Michael Pollan on the value of the hallucinogens

Michael (Botany of Desire) Pollan has a breathtaking piece in the current New Yorker on the current wave of scientific research on the benefits – and not merely the medical benefits – of mindful and well-directed use of psilocybin and other chemicals classified as “hallucinogens” or “psychedelics” or (in some uses) “entheogens.” It’s as good an introduction to the field as one could ask for. Well-written, of course: what else, from Pollan? More than that, it catches all the right nuances of a technically, socially, and even metaphysically hairy field of inquiry.

The central idea is that the mystiform experiences that psilocybin and other drugs can trigger under the right circumstances can be beneficial, not only in treating specific problems – end-of-life anxiety, for example, or nicotine dependence – but by enriching lives: making some people “better than well.” So far the studies are small, but the results are impressive.

It’s encouraging to see the Director of the National Institute of Mental Health taking a scientific attitude: cautious but interested. It’s discouraging, though – alas! – not at all surprising to see the Director of the National Institute on Drug Abuse responding to exciting research results by worrying about what might happen if someone tells the children.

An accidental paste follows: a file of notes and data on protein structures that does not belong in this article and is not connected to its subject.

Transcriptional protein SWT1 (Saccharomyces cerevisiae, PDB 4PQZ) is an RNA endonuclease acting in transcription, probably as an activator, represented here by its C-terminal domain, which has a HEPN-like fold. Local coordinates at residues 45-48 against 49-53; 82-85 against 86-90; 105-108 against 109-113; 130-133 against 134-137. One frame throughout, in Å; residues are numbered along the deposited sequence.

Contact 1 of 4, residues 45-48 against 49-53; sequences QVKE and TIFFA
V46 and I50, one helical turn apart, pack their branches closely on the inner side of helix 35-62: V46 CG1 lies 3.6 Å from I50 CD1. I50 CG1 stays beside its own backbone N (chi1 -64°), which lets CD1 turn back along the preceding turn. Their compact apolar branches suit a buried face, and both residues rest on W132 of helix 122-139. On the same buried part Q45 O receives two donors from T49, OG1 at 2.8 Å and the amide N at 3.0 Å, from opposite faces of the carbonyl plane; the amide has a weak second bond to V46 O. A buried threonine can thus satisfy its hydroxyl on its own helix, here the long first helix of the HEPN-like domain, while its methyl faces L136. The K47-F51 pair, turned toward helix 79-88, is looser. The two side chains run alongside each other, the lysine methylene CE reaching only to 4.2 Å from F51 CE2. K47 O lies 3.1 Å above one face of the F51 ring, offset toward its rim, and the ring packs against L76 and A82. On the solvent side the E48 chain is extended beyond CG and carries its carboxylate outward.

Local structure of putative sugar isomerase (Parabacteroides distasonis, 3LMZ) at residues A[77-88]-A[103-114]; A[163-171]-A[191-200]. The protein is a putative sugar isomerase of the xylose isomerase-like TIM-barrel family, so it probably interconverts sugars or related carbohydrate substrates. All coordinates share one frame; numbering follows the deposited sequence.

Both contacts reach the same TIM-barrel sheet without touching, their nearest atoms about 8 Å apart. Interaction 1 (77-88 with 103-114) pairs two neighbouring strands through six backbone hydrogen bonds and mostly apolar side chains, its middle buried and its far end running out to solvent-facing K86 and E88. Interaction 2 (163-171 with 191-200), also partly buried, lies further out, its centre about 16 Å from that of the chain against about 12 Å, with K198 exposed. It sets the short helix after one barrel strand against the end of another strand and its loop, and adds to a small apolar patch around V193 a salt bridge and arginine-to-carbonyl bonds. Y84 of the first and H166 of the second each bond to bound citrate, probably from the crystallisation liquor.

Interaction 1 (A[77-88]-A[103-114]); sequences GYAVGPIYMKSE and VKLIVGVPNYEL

Among the central characters in Pollan’s narrative is Robert Jesse, among the most impressive – I might even say “saintly” – people have I ever encountered. Bob doesn’t push for credit; it’s nice when someone like that gets credit just the same.

Mushroom Myth-conceptions, Part 2

That some hallucinogen experiences are trivial does not mean that none is profound.

Earlier, I posted some of the key findings of the Johns Hopkins psilocybin experiments and a condensation of the concerns and criticisms the research has drawn. I promised responses to some of those concerns; this is the first in that series.

Concern/criticism:  “What’s the big deal?  I took mushrooms, and my experience was neither ‘spiritual’ nor life-changing.”

This of course proves that not all hallucinogen experiences are profound, but not that none is.*

Why are some hallucinogen experiences recalled as life-transforming and others as trivial?  Likely because the trivial experiences involved a suboptimal dosage, ill-focused intentions, a suboptimal setting, or the wrong person. Or because even when all those things are right, any given experience may not be profound. But the research shows that well-screened and well-prepared people given a sufficient dose under good circumstances have a two-thirds or better chance of a profound experience, and a very small risk of real harm.
Continue reading “Mushroom Myth-conceptions, Part 2”